• Concentrate on one element. The simpler the scene, the better. Now make six to eight different photographs, changing only the position of the camera relative to your subject. Get higher. Get lower. Move left. Move right. Walk around it. The element might not move in a hundred years, but you have astonishing control over its shape relative to the frame.
  • Study those six to eight frames. How does the energy and balance change? How does the shape of that primary element change as your position changes?
 Here is my primary element and my simple scene...

I am in love with these orange ladders that are on the edge of the pier at our State Park.

This is shooting from the left to the right of my element, the sun, if it was out, would be behind me.

Shooting from above. It makes me a little nervous to be so close to the edge.

Changing energy and direction, shooting from right to left of my element. I would never shoot this direction normally, because the sun, if it was shining, would be shining directly into my face. It also feels more chaotic shooting this direction, even without people, compared to the peaceful scene shot from the opposite direction.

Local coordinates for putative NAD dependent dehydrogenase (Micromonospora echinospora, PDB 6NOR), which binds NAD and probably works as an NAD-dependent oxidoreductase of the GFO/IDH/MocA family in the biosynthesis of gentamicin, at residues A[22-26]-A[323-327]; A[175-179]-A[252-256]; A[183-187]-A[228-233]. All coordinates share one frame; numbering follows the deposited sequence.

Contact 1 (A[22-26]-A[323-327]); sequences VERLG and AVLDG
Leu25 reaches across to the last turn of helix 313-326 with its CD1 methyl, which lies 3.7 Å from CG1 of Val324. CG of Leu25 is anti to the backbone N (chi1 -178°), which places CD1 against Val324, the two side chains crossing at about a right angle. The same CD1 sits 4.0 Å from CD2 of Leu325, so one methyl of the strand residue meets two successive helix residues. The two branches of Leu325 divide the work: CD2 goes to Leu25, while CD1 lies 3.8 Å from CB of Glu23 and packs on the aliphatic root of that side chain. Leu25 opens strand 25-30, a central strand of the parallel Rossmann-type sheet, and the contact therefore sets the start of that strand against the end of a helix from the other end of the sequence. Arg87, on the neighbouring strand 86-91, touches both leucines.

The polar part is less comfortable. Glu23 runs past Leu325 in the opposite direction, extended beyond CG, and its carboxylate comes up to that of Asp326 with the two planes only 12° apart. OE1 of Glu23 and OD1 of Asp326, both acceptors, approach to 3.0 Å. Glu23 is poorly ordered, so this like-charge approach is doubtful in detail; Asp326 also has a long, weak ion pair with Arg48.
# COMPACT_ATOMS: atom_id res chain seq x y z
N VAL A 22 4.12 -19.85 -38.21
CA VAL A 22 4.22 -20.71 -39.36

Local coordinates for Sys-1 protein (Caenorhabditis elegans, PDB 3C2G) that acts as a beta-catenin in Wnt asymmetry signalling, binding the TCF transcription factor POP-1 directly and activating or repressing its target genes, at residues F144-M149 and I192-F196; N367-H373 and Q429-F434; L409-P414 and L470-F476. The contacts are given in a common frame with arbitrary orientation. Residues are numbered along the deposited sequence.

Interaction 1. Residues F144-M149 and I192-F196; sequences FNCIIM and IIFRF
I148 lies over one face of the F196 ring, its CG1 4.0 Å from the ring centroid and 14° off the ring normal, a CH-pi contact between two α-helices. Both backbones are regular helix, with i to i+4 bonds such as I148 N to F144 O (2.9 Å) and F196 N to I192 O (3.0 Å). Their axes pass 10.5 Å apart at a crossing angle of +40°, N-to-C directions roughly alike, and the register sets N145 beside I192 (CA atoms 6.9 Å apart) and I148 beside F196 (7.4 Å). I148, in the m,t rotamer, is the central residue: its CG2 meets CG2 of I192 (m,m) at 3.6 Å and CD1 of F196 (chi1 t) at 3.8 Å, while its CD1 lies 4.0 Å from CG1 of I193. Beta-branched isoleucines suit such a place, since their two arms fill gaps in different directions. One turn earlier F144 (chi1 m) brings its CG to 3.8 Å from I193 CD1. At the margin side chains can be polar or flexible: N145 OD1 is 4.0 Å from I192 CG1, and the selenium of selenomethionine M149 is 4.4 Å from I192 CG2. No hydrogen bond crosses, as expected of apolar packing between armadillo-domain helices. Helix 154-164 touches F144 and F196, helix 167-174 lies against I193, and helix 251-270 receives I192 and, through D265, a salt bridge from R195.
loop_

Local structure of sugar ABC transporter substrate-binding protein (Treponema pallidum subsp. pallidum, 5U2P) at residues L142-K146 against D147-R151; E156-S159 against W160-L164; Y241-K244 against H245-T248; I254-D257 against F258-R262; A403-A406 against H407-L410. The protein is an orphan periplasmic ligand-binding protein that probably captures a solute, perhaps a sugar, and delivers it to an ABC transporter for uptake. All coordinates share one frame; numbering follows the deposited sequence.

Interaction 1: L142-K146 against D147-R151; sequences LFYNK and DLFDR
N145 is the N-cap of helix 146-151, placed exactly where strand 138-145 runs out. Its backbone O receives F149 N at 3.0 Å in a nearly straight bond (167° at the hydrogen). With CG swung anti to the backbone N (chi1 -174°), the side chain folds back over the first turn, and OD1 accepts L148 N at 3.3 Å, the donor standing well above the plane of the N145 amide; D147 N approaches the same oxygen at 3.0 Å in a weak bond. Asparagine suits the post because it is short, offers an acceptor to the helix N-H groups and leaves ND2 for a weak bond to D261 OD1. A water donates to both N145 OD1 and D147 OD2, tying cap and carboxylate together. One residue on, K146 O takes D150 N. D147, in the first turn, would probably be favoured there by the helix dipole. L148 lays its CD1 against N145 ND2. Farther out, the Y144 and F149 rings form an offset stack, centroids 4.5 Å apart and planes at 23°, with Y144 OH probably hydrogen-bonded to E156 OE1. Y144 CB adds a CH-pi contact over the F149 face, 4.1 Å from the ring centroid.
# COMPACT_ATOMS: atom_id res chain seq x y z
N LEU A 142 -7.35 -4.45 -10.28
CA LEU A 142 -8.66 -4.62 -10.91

If I hadn't done this exercise, and studied this one element, I might not have noticed the thin piece of rope tied to the ladder. This additional element became my favorite part of the photographs.

It is still the surprise discoveries and the little details that delight me the most.

Tuesday, September 1, 2015

August Was...

August was... filled with adventures, discoveries, learning and photography.

August was the first month this year that I started the month with the intention of being devoted entirely to photography, no writing classes in sight.